My first car was a true exercise in character-building. She was a 1982 Buick Skylark, given to me by my parents when I was 17. I didn’t have a license, but I drove it anyways. When I turned 18, I drove it to my high school, and dropped out. I also accidentally hit Mr. Mole’s car in the parking lot, and had to pay him $100.
When I finally did get my license, I had been driving for some time, and I felt pretty comfortable. I didn’t realize the car was going to be inspected. She had a tendency to overheat. Somehow the fan and the headlights had been rigged together in a clusterf@ck of wires and nonsense. In order for the fan to work, I had to twist two wires together hanging by my feet. Anytime I was driving during the day people would make flashing light signs at me with their hands. When the instructor said, “Okay, turn your lights on,” I pretended to drop something while I twisted the wires together.
I peeked above the steering wheel.
“Okay, turn ‘em off.” The wires were already hot, but I pulled them apart. I was wishin’ and prayin’ she’d last the 15-minute road test without overheating. She did. I got my license.
I locked my keys inside constantly. Constantly. I don’t know how many times my friends and I stood around shaking our heads, waiting for a jimmy or a tow truck or a miracle. The lock worked back and forth, not up and down, so it was a real bitch to break into. Someone did break into it once (well, I left it unlocked); they went through my CD collection, and only took what they liked.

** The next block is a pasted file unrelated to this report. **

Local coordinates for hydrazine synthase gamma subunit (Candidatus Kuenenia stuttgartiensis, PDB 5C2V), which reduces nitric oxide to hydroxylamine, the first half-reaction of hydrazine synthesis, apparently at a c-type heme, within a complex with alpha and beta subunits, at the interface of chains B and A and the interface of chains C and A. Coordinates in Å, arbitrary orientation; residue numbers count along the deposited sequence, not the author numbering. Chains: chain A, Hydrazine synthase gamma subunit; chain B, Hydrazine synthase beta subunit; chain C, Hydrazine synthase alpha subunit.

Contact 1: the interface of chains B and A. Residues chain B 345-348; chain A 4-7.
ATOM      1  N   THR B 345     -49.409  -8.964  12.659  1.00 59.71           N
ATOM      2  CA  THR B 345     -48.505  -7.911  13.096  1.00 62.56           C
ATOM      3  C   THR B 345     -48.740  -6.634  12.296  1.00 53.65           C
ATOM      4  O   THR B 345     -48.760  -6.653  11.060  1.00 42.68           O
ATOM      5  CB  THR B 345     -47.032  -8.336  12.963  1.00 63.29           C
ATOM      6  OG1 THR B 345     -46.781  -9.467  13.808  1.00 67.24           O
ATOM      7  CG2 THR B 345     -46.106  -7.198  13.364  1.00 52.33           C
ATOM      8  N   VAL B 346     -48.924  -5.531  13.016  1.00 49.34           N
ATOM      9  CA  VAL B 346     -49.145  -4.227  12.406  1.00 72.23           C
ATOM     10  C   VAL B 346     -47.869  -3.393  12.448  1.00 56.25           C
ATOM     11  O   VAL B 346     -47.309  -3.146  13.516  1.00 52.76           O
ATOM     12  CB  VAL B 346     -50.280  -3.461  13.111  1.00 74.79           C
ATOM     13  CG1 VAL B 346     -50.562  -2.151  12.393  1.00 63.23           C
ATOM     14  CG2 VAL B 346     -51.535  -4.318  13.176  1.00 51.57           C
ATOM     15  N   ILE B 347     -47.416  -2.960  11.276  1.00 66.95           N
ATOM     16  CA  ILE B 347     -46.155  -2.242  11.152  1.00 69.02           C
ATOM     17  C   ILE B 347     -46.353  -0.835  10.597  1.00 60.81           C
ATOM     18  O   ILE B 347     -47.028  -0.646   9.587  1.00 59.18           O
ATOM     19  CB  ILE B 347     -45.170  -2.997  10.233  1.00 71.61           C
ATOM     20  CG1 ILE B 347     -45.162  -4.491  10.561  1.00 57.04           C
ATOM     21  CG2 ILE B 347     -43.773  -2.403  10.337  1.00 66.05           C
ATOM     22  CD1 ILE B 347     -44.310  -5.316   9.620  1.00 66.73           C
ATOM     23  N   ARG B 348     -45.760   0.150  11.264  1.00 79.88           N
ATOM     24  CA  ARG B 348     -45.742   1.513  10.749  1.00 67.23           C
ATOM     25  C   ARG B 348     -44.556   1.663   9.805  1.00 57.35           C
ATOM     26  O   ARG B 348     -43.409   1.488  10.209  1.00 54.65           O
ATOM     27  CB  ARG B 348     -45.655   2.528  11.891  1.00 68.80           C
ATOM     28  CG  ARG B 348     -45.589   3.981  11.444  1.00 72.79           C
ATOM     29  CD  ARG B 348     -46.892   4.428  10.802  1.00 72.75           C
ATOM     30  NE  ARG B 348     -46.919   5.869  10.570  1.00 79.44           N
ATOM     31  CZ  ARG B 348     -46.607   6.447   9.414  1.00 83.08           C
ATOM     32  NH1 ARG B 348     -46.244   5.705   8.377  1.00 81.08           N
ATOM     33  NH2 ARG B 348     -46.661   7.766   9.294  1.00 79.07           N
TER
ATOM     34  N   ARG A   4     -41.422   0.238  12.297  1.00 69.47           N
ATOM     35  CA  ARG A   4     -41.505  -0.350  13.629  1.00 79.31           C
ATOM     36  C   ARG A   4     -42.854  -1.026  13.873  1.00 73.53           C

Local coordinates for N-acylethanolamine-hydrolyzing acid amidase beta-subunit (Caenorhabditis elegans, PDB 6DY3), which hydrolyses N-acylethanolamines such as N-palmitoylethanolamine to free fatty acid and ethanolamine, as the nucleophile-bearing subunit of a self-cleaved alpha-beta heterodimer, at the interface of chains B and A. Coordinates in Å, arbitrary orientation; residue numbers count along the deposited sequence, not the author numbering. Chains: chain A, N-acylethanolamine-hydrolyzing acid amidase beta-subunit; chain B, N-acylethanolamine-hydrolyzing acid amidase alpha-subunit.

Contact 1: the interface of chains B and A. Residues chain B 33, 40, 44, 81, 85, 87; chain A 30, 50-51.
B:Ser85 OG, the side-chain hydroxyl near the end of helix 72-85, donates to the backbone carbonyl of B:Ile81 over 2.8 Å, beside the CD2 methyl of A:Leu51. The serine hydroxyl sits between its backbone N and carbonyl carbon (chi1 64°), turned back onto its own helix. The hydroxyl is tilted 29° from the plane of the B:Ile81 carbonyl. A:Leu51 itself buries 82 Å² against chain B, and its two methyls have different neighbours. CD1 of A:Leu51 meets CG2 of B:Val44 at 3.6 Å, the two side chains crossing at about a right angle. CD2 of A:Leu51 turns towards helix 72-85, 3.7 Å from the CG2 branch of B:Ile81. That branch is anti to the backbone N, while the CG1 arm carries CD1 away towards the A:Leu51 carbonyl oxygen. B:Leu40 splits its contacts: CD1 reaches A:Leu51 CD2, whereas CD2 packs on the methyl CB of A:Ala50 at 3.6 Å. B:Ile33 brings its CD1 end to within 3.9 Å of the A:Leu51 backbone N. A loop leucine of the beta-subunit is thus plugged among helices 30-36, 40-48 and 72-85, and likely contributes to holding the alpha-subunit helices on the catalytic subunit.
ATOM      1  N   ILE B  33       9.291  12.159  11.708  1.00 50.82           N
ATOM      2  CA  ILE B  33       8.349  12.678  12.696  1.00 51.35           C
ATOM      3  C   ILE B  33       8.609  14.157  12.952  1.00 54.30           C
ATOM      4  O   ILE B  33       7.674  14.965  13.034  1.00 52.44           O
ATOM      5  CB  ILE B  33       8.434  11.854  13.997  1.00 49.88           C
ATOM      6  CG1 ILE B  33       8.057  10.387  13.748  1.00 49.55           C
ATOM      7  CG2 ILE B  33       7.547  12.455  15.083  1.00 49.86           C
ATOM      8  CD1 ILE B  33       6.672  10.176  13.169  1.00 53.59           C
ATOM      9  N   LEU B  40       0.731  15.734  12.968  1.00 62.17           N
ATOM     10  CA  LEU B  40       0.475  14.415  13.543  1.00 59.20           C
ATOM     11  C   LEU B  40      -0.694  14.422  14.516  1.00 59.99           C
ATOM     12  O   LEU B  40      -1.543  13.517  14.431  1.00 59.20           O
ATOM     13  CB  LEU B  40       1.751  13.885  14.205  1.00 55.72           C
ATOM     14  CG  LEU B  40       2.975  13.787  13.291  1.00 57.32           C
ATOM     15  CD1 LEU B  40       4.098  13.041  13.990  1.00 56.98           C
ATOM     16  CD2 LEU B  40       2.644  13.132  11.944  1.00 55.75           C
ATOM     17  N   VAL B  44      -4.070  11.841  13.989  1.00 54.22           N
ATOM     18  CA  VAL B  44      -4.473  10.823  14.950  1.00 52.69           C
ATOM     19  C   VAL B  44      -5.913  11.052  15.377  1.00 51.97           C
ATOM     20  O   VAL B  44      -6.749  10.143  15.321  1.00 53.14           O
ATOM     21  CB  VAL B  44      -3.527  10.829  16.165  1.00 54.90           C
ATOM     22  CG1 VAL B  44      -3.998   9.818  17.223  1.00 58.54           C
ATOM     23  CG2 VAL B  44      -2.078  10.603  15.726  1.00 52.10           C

When the Pioneer speakers I had installed stopped working, I got a pink boom box that rode shotgun. A lot of Living Legends and System of a Down was played.
When the windshield wipers stopped working, I literally Ace Ventura’d it around town. I have a specific memory of exiting the freeway with my head out the window wondering how it all came to this.
It’s the only car I’ve ever really loved. And as much of a death trap as she sounds, she was a tank. We had some crazy times, and a lot of it was just us. Eventually the gas gauge quit, and then the speedometer. It was a slow, noble death. I got a new car, and we gave ol’ Blue to charity.
Sure, I could tell how fast I was going. It had the fancy *bleep bleep* key fob, and power windows, but it never had soul.